The quantity of snow in the trees, also referred to as crown snow, became particularly serious in Kainuu and North Karelia at the turn of the year.
Photo: Riikka Heikkinen
December 2017 was mild and rainy in almost all of Finland. In many parts of North Karelia, North Savo and Kainuu, precipitation levels for the month were between 70 and 100 mm, when measured as water equivalents. Normal December precipitation levels for the area can be as little as half this amount.
‘For nearly the whole of December, a mild air mass was flowing over the area accompanied by low pressure and precipitation. Snow accumulated in the trees over a long period', says Finnish Meteorological Institute meteorologist Antti Kokko.
According to Mr Kokko, the Finnish Meteorological Institute's weather safety unit became aware of the situation's severity when the number of electricity cuts in the area rose in one day from several thousand to around ten thousand. The first Luova bulletin - a warning about the situation issued to the authorities - was sent on 28 December.
At this point, the crown snow load was especially large in North Karelia. The temperature there, however, then rose briefly to 1.5–2 degrees above zero, which helped the situation. In Kainuu, the first large disruption to the electricity network occurred on 29 December, and the situation there has continued and worsened.
Finnish Meteorological Institute meteorologist Hannu Valta presents the weather observations from the turn of the year at the Kalliojoki observation station in Kuhmo. Daily snowfall has not been a large, but it has been repeated and steady. The temperature has see-sawed above and below freezing, providing the perfect conditions for crown snow to accumulate.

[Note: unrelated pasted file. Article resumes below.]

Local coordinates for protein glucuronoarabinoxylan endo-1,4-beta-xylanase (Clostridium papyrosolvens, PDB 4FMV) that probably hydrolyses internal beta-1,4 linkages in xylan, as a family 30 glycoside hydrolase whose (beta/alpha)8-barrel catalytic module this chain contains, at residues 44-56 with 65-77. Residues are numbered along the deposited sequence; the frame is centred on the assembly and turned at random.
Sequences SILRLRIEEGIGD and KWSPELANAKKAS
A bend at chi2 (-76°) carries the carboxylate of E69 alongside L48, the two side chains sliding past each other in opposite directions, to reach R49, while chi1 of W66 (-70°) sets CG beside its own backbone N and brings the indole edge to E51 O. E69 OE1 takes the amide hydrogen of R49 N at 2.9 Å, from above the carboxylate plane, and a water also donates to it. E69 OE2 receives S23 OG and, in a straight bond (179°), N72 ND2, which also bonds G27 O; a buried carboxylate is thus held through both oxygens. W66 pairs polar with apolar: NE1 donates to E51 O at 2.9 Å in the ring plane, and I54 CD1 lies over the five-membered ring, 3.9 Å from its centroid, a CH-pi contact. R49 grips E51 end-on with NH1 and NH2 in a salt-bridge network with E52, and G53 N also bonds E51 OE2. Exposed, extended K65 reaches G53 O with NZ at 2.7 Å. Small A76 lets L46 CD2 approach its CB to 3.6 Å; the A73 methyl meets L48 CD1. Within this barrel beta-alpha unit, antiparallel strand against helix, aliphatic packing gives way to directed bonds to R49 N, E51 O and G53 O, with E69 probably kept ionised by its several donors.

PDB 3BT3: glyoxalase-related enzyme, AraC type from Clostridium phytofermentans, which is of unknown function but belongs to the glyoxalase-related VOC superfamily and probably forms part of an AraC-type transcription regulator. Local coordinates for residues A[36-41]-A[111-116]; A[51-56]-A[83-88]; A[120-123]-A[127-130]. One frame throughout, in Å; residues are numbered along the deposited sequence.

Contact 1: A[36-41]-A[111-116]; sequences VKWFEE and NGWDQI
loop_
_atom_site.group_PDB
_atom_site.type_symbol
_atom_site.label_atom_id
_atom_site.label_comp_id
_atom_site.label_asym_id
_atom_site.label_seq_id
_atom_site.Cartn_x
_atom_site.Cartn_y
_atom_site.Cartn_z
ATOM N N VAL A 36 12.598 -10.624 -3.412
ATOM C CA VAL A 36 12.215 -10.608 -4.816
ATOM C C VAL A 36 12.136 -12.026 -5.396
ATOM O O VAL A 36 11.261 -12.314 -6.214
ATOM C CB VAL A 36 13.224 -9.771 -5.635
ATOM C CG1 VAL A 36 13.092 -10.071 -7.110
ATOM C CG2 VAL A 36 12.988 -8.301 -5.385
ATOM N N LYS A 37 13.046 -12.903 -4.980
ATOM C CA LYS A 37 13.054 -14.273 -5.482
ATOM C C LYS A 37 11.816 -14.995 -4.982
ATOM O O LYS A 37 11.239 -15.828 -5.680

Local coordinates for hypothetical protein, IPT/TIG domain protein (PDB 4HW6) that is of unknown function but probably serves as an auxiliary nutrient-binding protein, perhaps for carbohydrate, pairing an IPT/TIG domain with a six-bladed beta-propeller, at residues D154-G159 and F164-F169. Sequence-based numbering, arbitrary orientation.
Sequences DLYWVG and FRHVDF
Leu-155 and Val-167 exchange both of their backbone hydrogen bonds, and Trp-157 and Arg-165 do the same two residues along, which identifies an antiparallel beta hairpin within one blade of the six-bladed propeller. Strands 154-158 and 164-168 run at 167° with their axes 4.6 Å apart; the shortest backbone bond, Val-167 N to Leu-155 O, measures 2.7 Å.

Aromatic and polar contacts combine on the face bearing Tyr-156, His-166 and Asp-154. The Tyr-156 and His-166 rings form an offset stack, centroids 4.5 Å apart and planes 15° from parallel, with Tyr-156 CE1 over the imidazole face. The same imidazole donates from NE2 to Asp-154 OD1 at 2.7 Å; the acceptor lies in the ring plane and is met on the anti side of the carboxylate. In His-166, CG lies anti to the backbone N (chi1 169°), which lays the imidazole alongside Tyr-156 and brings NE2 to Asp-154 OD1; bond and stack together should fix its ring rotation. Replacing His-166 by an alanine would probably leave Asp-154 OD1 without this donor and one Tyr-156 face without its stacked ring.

Crown snow can form in two ways: through frosting, where unfrozen cloud or fog droplets freeze to subzero surfaces, or as sticky snow, where wet falling snow sticks to the trees. Mr Valta explains that the crown snow which accumulated at the end of the year was mostly sticky snow, which builds up best when the temperature is around or slightly above zero and there are wet snow showers and a moderate wind.
The wind can affect in two ways: firstly, it can shake the snow off the tree branches. Secondly, it can break the branches and the trees. For example, the high winds in Kainuu that were seen around Epiphany, with gusts of up to 13m/s, did not help the situation because the snow was so firmly stuck to the tree branches.
Crown snow can be dangerous because it is heavy and can break the trees and electricity lines.
General weather conditions in Finland changed in the week beginning 8 January 2018 with the arrival of a high-pressure front. The areas with high crown snow loads also saw precipitation decrease and temperatures drop below freezing, but the tree branches still sagged under the weight of the snow. This challenging situation continued particularly in Kainuu, where another Luova warning was given on 22 January 2018 because of the high accumulation of snow.
‘The situation is really on a knife edge, such that even small additional snow showers or a strong wind could bring down more trees and cause more electricity cuts', says meteorologist Antti Kokko.
The best remedy for the situation would be for temperatures to rise. Once the temperature is above 2 degrees, snow will start to melt and drop from the trees. The heat from the sun is sufficient to melt the snow in the trees in southern Finland in February and March. In more northern parts, this becomes possible only towards the end of March.
‘The situation in Kainuu could continue for another month if temperatures remain below freezing', meteorologist Hannu Valta estimates.
According to Mr Valta, such difficult crown snow conditions are encountered only around once a decade. He remembers that in South Savo in 2011 there was a similar situation which lasted for a number of weeks. Less serious instances, where less damage is caused, occur many times in a decade.